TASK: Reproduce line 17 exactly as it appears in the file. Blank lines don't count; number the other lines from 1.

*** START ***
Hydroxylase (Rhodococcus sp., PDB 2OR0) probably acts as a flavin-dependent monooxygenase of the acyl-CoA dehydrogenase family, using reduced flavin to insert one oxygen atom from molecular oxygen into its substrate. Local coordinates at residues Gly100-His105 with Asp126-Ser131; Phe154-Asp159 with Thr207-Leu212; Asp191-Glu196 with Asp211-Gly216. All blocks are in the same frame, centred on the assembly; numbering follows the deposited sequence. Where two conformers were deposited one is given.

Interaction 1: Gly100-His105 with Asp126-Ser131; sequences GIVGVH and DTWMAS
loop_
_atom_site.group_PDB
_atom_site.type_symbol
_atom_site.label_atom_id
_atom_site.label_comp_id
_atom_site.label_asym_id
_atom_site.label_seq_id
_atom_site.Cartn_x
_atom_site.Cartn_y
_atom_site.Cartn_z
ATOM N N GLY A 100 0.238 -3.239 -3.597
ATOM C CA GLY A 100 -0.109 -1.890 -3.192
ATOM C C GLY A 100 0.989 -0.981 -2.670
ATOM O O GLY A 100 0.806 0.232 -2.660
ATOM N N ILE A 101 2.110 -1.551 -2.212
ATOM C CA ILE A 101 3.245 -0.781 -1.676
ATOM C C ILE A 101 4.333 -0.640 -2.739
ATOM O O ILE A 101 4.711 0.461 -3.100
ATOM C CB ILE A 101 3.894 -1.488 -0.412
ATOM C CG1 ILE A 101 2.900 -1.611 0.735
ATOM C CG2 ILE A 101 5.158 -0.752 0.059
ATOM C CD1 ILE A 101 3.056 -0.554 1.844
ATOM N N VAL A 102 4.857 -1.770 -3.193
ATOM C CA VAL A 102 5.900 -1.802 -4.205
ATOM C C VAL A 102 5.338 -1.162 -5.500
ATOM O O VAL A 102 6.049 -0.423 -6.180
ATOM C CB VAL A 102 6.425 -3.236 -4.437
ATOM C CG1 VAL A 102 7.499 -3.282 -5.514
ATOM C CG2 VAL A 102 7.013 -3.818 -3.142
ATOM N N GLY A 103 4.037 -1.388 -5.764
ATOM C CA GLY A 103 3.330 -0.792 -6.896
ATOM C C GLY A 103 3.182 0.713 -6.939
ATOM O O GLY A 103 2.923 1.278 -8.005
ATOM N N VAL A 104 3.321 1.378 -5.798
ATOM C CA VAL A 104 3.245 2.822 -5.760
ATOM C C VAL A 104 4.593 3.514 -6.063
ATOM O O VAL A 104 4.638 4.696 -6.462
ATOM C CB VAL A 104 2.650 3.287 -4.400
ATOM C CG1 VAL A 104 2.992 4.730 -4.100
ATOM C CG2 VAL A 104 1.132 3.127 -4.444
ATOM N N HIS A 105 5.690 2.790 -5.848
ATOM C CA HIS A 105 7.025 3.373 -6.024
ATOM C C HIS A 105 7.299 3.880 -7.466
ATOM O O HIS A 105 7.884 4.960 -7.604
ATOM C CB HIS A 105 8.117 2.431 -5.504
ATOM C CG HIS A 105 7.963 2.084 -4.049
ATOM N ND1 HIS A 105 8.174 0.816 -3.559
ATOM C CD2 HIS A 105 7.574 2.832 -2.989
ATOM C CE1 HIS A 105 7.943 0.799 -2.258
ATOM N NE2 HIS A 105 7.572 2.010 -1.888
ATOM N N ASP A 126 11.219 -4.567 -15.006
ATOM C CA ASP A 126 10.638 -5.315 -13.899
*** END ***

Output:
ATOM N N ILE A 101 2.110 -1.551 -2.212